Exceptional rates and mechanisms of muddy shoreline retreat following mangrove removal
|Author(s)||Brunier Guillaume1, Anthony Edward J.2, Gratiot Nicolas3, 4, Gardel Antoine5|
|Affiliation(s)||1 : Univ Brest, CNRS, UMS 3113, IFREMER,UBO,IRD,PSO,IUEM, Rue Dumont DUrville, F-29280 Plouzane, France.
2 : Aix Marseille Univ, CNRS, IRD, INRA,Coll France,CEREGE, Aix En Provence, France.
3 : Univ Grenoble Alpes, CNRS, IRD, IGE, F-38000 Grenoble, France.
4 : Ho Chi Minh City Univ Technol, VNU, CARE, Ho Chi Minh City, Vietnam.
5 : UG, CNRS, IFREMER, LEEISA,Ctr Rech Montabo,USR 3456, Cayenne, French Guiana.
|Source||Earth Surface Processes And Landforms (0197-9337) (Wiley), 2019-06 , Vol. 44 , N. 8 , P. 1559-1571|
|WOS© Times Cited||21|
|Keyword(s)||Mangrove protection, mangrove removal, coastal erosion, Amazon-influenced muddy coast, mud banks, cheniers|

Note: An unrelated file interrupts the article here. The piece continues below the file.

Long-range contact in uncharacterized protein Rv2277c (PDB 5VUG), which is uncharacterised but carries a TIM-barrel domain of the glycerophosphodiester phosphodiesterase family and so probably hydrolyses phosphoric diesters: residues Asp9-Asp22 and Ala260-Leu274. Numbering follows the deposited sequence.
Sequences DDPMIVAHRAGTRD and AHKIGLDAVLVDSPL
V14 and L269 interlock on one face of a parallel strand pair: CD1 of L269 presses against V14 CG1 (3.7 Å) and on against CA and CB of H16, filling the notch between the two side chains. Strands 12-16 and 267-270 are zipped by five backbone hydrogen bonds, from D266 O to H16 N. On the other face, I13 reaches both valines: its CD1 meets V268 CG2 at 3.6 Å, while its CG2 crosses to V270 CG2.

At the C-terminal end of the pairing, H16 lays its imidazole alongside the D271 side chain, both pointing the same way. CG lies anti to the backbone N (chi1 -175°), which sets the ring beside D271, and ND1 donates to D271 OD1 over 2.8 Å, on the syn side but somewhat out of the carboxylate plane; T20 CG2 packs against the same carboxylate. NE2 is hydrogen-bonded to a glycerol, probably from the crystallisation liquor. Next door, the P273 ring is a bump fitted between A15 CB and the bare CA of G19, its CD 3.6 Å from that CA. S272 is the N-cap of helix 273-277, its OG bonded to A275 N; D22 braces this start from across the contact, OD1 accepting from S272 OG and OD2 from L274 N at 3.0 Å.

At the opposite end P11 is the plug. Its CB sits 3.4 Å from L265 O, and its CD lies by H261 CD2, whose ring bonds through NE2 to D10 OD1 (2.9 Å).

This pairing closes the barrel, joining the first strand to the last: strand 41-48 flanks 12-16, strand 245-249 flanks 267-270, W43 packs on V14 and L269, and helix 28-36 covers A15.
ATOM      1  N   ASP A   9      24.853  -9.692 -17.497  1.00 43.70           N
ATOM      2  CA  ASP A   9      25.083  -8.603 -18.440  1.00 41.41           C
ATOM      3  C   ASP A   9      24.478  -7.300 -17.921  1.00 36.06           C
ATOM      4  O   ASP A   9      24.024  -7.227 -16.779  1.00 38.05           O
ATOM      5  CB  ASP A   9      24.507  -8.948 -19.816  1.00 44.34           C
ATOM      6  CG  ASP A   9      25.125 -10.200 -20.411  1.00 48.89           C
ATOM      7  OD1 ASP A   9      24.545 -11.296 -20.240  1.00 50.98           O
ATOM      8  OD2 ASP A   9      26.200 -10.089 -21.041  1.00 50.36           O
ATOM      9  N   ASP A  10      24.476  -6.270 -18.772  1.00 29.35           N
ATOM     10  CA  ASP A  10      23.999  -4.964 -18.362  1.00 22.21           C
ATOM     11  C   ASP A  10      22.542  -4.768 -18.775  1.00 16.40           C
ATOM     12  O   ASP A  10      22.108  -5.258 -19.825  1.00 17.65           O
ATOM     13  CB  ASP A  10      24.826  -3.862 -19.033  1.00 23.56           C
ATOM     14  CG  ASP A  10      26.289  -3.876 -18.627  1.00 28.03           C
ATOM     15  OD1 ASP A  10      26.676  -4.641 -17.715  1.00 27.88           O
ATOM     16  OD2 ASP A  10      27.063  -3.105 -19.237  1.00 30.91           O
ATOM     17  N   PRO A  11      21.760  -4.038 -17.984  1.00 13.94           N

Probably the largest regular shoreline fluctuations on Earth occur along the 1500 km-long wave-exposed Guianas coast of South America between the mouths of the Amazon and Orinoco Rivers, the world's longest muddy coast. The Guianas coast is influenced by a succession of mud banks migrating northwestward from the Amazon. Migrating mud banks dissipate waves, partially weld onshore, and lead to coastal progradation, aided by large-scale colonization by mangroves, whereas mangrove-colonized areas between banks (inter-bank areas) are exposed to strong wave action and undergo erosion. On large tracts of this coast, urbanization and farming have led to fragmentation and removal of mangroves, resulting in aggravated shoreline retreat. To highlight this situation, we determined, in a setting where mangroves and backshore freshwater marshes have been converted into rice polders in French Guiana, shoreline change over 38 years (1976-2014) from satellite images and aerial orthophotographs. We also conducted four field experiments between October 2013 and October 2014, comprising topographic and hydrodynamic measurements, to determine mechanisms of retreat. The polder showed persistent retreat, at peak rates of up to -200 m/yr, and no recovery over the 38-year period of monitored change. Notwithstanding high erosion rates, mangrove shorelines show strong resilience, with recovery characterized by massive accretion. Retreat of the polder results in a steep wave-reworked shoreface with a lowered capacity for bank welding onshore and mangrove establishment. Persistent polder erosion is accompanied by the formation of a sandy chenier that retreats landwards at rates largely exceeding those in inter-bank situations. These results show that anthropogenic mangrove removal can durably modify the morphodynamics of muddy shorefaces. This limits the capacity for shoreline recovery and mangrove re-establishment even when there is no sustained long-term deficit in mud supply, as in the case of the Amazon-influenced Guianas coast. (c) 2019 John Wiley & Sons, Ltd.